Historically, the government has a strong track record in cases that involve litigating the fix, likely because antitrust agencies would reject weak concessions and take cases to trial when significant concerns about a mergers’ impact on competition remain.
Here, we think that “litigating the fix” may advantage MSFT rather than the government. MSFT can offer commitments that address a substantial portion of the concerns raised by regulators (which we will describe in more detail in our fourth note). Litigating those commitments may remove much of the risk that the deal will result in “substantially lessened” competition. For instance, the FTC’s assertion that MSFT could withhold ATVI content from rivals could be addressed by a MSFT commitment to make all ATVI available on all platforms. Lesser commitments -- such as making ATVI content available on PlayStation for a 10-year period – address some of the risk, even if they do not mitigate it entirely.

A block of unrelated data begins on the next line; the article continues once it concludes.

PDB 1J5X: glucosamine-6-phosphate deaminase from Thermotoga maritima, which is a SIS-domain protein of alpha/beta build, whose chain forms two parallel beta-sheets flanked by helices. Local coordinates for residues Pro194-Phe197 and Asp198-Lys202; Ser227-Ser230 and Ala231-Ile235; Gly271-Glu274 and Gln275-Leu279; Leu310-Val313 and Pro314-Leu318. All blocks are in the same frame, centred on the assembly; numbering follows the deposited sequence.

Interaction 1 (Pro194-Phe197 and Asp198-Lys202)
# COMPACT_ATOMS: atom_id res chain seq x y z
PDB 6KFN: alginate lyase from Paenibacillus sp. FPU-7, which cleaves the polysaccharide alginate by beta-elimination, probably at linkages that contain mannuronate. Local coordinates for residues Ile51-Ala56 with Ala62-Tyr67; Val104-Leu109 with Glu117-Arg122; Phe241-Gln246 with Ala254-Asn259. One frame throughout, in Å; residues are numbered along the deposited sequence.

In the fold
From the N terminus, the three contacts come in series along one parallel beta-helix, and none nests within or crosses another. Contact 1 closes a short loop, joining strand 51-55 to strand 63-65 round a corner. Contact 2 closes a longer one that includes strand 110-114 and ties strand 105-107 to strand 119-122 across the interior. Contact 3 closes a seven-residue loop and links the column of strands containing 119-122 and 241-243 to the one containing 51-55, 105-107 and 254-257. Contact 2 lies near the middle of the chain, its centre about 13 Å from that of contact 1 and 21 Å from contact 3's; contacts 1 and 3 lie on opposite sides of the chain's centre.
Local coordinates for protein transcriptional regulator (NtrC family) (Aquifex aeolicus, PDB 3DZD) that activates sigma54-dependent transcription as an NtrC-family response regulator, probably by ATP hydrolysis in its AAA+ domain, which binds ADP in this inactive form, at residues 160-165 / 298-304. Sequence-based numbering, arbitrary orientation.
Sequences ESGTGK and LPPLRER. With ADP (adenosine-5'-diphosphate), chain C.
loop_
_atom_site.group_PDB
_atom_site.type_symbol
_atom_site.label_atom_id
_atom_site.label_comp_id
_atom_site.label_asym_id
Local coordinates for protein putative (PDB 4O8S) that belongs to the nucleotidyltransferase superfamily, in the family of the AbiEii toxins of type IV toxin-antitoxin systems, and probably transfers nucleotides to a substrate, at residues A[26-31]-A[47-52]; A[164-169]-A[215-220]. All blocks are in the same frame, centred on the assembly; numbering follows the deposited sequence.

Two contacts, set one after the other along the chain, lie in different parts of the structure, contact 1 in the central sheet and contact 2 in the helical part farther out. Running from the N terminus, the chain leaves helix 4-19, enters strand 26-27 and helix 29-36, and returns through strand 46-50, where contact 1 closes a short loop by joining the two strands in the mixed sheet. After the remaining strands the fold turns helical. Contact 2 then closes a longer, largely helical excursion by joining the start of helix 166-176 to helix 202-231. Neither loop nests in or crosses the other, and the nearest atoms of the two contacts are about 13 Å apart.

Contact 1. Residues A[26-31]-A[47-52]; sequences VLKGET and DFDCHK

In the US, because the ability to “litigate the fix” will increase the chances that MSFT prevails in court, it also increases the chances that the MSFT will reach a negotiated settlement with the FTC before going to trial. The FTC will want to avoid a loss in court, and MSFT will view concessions as a mechanism for avoiding a trial and bringing resolution to the case.
- Note 2: The Global Landscape. Our second note will examine international regulators review of the deal.
- Note 3: The Judge. Our third note will focus on the FTC’s decision to pursue the case in its in-house administrative court.
- Note 4: The Company. Our fourth note will look at how Microsoft might respond.
- Note 5: The Outcome. Our final note will provide our prediction for how the case will resolve.